When Ansel Adams died in 1984, at 82, he was the world's most honored photographer--perhaps the only one to so completely capture, on black-and-white film, both the delicacy and the grandeur of our natural world.
Adams' sublime, silvery images transformed icicles and leaves, trees and rocks, mountains and valleys, daybreaks and sunsets, from awesome reality into enduring art.
He left a legacy of 40,000 photographs--and the lingering impression that he was hostile to the use of color in nature photography. But that turns out to be untrue.
The introduction to a new book of photos, "Ansel Adams in Color" (Little, Brown and Co.), reveals that Adams experimented with color film almost all his adult life. But because he was such a precise artist--and because color film and color reproduction were so imprecise until just a few years ago--he was too frustrated by the limitations of the medium to print or publish most of the color photos he took.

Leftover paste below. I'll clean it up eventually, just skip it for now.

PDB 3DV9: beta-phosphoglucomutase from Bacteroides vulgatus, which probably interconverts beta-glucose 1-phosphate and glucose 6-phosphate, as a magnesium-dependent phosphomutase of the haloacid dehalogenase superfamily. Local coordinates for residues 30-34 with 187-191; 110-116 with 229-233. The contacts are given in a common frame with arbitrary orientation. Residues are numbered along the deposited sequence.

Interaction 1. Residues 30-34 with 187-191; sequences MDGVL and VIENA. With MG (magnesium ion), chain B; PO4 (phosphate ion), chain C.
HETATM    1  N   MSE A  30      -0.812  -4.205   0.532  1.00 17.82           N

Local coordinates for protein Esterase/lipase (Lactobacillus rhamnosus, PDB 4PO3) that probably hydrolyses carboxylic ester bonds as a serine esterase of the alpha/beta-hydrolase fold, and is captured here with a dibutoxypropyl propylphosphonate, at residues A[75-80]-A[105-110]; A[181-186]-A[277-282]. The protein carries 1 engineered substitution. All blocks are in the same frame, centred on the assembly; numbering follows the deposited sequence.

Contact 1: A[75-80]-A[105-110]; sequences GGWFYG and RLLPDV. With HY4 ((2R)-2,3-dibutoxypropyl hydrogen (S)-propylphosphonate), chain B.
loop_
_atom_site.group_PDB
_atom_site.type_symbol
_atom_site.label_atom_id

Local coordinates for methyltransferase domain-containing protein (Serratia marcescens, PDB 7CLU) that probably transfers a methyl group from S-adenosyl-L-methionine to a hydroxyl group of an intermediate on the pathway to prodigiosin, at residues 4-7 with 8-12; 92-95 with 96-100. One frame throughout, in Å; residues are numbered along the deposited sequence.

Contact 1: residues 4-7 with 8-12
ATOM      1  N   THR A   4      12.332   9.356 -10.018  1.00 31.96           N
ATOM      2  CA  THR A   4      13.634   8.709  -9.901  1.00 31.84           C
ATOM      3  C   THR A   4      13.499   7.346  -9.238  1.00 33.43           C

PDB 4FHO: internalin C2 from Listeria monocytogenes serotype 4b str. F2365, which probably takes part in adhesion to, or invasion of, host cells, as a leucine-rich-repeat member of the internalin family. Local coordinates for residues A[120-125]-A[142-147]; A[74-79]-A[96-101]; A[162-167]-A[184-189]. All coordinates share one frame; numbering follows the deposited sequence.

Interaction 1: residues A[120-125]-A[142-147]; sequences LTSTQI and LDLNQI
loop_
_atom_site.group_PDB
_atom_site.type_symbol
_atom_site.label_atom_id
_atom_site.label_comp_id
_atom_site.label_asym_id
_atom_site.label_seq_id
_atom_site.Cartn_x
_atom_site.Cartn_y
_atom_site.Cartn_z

At his death, Adams left 3,000 color transparencies, still relatively unknown but preserved for possible use by the Ansel Adams Publishing Rights Trust.
Now, because computer-assisted color-printing technology has so vastly improved within the past three years, the trust has reproduced his color photos in book form, confident that he would approve of the results.
On this page, some of Ansel Adams' photographic celebrations of a world not made by man.